By Mike Levine on June 2, 2011
Ford is adding a new engine to its North American and global vehicle lineups that has the same displacement as a common size for a water bottle: 1 liter. The three-cylinder mini-mill is the smallest engine Ford has ever built. Ford first mentioned the engine with the Start concept car — shown above — when it was rolled out at the Beijing auto show last year.
Like other Ford EcoBoost engines, it uses high-pressure direct gas injection and turbocharging to get better performance and up to 20% better fuel economy compared with larger-displacement engines. V-6 engines perform like V-8s, and four-cylinder engines perform as if they had six cylinders. In this case, a three replaces a four.
But the 1.0-liter EcoBoost packs other advanced fuel-saving features, some of which Ford is offering for the first time.
A split-cooling system allows the cylinder block to warm up before the cylinder head. This will help save fuel during cold weather or short trips because oil and engine fluid viscosity rises as temperatures fall, so more work and more fuel is required to overcome friction in the powertrain.
An offset crankshaft improves fuel economy by reducing engine friction during combustion. The crank bore is moved slightly to the side instead of directly below the cylinder bore so maximum combustion pressure happens at the point where the connecting rod (which connects the crank and piston head) is straight up and down in the cylinder instead of at an angle where rotational side forces add friction and reduce efficiency. Toyota and Honda have used similar construction in their small engines. Joe Bakaj, Ford's vice president of global powertrain engineering, said friction is reduced by three to five percent while returning one to two percent better fuel economy.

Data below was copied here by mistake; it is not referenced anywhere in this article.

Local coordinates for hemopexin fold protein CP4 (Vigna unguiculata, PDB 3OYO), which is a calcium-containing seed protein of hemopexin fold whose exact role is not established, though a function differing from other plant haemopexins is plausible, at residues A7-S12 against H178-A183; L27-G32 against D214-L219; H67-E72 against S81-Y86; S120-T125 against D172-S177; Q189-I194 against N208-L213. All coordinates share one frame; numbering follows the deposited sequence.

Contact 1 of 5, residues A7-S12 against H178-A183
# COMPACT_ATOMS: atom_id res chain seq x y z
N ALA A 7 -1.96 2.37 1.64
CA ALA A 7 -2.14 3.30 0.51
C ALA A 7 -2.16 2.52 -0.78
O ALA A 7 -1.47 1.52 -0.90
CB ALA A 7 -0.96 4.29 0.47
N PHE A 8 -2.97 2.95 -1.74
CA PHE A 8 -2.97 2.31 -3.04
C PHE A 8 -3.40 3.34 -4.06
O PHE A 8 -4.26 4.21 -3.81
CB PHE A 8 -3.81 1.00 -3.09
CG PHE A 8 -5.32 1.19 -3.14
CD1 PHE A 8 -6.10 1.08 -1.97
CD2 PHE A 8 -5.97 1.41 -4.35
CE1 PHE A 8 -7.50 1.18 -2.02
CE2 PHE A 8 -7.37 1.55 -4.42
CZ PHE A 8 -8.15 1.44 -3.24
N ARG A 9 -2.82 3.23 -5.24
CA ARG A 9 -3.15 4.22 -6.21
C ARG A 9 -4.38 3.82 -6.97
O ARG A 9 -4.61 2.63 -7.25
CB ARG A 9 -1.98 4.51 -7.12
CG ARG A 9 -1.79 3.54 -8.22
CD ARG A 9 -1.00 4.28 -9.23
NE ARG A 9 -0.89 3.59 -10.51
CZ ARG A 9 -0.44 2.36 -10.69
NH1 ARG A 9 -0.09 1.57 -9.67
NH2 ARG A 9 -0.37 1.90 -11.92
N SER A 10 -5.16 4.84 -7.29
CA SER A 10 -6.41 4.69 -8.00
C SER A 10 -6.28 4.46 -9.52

The exhaust manifold is combined with the cylinder head in a single-piece casting instead of bolted on. The one-piece assembly lowers the temperature of the exhaust gases and saves weight.
Bakaj said customers aren’t counting cylinders or displacements anymore. "Customers are looking at performance and what the engine does for me," he said, adding that the engine will have the same performance as a 1.6-liter naturally aspirated four-cylinder, “but much higher fuel economy.”
The 1.0-liter three-cylinder was first shown in the Ford Start concept car and it recently made its European debut in the Ford B-Max at the 2011 Geneva International Motor Show. We expect it will be used in Ford’s small cars, including the Fiesta, Focus and upcoming C-Max compact multipurpose vehicle.
New Hybrid and Conventional Transmissions
Ford also announced it will build a new hybrid transmission and an advanced eight-speed automatic gearbox that will be available across a wide range of its vehicles.
The new hybrid transmission is an e-CVT, or electronic continuously variable automatic transmission. It promises improved performance over the current gearbox, which allows the current Ford Fusion to reach a top speed of 47 mph on electricity and go as far as one mile.
The fuel-saving eight-speed transmission will feature: